Cultural Consumption: 1/8/24

Cultural Consumption: 1/8/24
Delaware Water Gap

Today's musical roulette wheel landed on Del Water Gap's 2023 release I Miss You Already + I Haven't Left Yet. Prior to diving into the record in question, I didn't know anything about this act, but I'd enjoyed a couple other cuts, so I decided today was the day to learn more.

The timing was perfect. This is fine listening for a cold Monday when there's snow on the ground, and I mean that in the nicest way: The production has an icy '80s sheen, but the music, lyrics, and vocals are pure, aching emotion. While it sounds nothing like John Mayer, I think the overall vibe is close to what Mayer's Sob Rock might have been like if he hadn't had his tongue partly lodged in his cheek.

According to the Del Water Gap bio, this is "the indie pop solo project of S. Holden Jaffe, an American musician and record producer based in Brooklyn, New York," and I have to hand it to S. Holden — that's about the most Brooklyn indie pop name I can remember coming across. That being said, there's nothing particularly "Brooklyn" or even "indie pop" about this music; while certain tracks have a more of a slight 21st-century edge, quite a lot of it is spiritually and sonically rooted in the impeccably produced singer-songwriter pop-rock of the late '80s. This is not a complaint. Check out "NFU":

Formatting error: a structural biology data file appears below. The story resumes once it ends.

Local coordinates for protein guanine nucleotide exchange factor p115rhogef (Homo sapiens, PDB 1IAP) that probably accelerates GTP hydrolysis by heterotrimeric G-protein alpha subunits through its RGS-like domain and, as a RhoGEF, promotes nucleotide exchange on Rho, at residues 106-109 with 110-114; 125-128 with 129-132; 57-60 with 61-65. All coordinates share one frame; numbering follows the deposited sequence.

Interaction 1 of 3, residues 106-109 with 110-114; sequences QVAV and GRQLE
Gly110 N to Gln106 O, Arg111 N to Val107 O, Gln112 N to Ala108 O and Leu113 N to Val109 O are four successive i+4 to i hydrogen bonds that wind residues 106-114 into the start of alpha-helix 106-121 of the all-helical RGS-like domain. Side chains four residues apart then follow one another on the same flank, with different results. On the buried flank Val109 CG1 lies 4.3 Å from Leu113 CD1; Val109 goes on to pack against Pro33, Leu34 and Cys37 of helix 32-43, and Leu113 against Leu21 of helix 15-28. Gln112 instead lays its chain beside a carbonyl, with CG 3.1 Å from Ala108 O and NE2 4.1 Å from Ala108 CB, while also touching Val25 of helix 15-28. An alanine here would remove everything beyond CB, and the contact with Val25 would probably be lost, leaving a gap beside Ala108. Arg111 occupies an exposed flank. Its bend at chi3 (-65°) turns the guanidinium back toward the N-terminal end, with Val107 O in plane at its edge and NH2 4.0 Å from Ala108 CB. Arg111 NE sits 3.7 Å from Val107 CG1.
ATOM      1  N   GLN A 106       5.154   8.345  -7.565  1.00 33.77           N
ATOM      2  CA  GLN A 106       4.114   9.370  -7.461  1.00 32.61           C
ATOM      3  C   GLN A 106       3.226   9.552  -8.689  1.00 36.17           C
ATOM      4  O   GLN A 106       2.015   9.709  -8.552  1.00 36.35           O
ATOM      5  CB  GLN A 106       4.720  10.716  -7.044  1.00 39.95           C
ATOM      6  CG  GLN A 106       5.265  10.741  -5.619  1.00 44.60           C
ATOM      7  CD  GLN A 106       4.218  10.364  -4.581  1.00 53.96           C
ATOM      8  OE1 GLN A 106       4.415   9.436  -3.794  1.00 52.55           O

Del Water Gap, "NFU"

Watching: After finishing The Godfather Part II, the 16-year-old urged us on to Part III, which we bailed on through tears of laughter after Andy Garcia gave Sofia Coppola a lesson in gnocchi-making and first-cousin sex. It was pretty rough before that — we were hanging on through a thread during the helicopter attack and explosive diabetes episode — but the sight of those two breathlessly pawing at each other in a commercial kitchen was the final nail. We have since moved on to the Godfather-adjacent comedy The Freshman, which was next on the 16-year-old's WTS list. I remember enjoying this movie quite a bit the year it came out (when I was 16, good lord), and hadn't laid eyes on it in decades; so far, it remains a goofy good time.

If you've never seen it or read the synopsis, here's the short version: A college freshman (Matthew Broderick) comes to big bad New York City and promptly falls prey to a fast-talking con man (Bruno Kirby) who makes off with everything he owns. Later that day, he just so happens to spot said con man outside his campus, at which point he gives chase, catches the guy, and learns that his money has been lost on a bad bet... but to make things right, the thief offers to get him a job working for his uncle, who is played by Marlon Brando. The joke is that the movie takes place in a world where The Godfather exists AND Brando's character not only looks exactly like Vito Corleone, but may or may not have inspired Mario Puzo to create him. Anyway, if you've ever wanted to see late-period Brando on ice skates, here's where you need to look.

Reading: Nearing the halfway point with William Diehl's Thai Horse. Our hero is now in Hong Kong, where he's being pursued by old enemies who've sworn to see him dead and reconnecting with an old pal who just happens to be a Jewish Bostonian who ended up controlling illegal river trade in the region and earning the nickname China Cohen. Look, this book isn't subtle. Moves at a quick clip, though!